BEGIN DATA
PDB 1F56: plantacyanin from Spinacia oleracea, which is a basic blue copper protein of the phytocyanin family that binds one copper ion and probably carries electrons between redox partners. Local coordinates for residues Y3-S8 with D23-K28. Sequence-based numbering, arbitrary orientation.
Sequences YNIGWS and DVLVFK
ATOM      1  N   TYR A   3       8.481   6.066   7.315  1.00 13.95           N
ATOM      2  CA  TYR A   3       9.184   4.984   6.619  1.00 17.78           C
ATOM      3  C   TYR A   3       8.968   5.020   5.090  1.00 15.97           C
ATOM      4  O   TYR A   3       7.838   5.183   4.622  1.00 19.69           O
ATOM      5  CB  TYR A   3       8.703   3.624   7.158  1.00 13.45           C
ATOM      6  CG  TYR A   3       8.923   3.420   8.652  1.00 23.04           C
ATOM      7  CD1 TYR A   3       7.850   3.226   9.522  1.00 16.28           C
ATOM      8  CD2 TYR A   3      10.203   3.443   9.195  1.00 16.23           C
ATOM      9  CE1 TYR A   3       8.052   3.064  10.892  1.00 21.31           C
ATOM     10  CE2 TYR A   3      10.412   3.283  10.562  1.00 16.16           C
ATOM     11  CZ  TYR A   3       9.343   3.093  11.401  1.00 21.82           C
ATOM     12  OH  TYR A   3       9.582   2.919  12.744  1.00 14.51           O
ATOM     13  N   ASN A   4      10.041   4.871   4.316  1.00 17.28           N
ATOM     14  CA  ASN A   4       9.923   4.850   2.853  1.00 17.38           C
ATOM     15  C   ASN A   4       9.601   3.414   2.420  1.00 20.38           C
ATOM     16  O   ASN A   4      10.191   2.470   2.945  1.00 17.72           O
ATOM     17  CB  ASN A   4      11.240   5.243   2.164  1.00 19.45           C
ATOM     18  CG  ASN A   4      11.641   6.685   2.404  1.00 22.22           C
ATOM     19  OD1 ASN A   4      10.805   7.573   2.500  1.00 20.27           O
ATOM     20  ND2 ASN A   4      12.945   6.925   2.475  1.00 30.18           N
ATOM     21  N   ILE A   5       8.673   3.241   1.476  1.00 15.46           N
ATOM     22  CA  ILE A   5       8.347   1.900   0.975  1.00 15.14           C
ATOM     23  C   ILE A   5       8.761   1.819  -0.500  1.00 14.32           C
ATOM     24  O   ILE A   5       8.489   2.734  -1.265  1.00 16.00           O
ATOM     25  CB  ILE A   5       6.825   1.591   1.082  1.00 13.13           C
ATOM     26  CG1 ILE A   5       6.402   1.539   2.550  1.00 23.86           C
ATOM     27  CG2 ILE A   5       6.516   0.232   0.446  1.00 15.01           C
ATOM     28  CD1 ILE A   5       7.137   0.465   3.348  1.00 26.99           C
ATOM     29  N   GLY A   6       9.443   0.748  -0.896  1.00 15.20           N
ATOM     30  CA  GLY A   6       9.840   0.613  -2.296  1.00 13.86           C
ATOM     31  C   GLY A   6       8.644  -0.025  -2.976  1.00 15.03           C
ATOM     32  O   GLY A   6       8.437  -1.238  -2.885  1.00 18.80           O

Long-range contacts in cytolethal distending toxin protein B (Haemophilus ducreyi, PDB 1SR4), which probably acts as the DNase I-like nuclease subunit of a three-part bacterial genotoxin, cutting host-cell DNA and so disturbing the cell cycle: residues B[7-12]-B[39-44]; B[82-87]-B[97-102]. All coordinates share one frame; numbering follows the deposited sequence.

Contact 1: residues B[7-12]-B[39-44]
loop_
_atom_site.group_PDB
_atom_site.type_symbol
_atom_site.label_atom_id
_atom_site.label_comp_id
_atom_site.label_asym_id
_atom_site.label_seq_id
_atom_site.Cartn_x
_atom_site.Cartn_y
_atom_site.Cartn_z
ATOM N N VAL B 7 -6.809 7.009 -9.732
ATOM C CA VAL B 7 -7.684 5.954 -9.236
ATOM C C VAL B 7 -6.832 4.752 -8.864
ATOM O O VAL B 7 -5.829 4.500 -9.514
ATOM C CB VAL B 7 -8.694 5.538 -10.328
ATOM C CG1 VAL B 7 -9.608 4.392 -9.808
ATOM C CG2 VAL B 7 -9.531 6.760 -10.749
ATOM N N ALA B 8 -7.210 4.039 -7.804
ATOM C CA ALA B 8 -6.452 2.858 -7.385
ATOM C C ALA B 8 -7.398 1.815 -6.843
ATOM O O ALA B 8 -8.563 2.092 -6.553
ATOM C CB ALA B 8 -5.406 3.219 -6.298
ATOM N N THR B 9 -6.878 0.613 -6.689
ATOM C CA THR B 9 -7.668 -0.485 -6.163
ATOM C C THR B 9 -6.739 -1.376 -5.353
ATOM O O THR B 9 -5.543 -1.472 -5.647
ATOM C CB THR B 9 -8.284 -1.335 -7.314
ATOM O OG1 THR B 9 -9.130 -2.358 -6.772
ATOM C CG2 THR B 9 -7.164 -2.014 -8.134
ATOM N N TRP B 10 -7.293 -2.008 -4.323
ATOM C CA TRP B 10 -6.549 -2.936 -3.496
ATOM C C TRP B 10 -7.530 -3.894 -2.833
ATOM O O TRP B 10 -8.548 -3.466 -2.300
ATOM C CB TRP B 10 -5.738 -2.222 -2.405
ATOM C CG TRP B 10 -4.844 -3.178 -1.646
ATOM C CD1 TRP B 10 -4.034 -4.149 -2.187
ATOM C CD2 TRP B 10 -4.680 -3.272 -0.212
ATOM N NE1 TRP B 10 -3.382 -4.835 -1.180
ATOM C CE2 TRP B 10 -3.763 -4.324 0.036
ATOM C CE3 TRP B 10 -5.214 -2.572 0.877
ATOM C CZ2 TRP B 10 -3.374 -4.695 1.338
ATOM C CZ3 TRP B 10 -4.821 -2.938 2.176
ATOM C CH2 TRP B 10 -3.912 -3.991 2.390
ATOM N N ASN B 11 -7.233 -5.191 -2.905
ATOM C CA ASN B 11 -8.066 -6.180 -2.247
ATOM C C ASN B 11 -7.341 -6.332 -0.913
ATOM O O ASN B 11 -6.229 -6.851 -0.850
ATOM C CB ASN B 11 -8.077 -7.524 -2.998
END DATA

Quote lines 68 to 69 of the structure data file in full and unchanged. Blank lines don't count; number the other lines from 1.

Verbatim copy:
ATOM C C TRP B 10 -7.530 -3.894 -2.833
ATOM O O TRP B 10 -8.548 -3.466 -2.300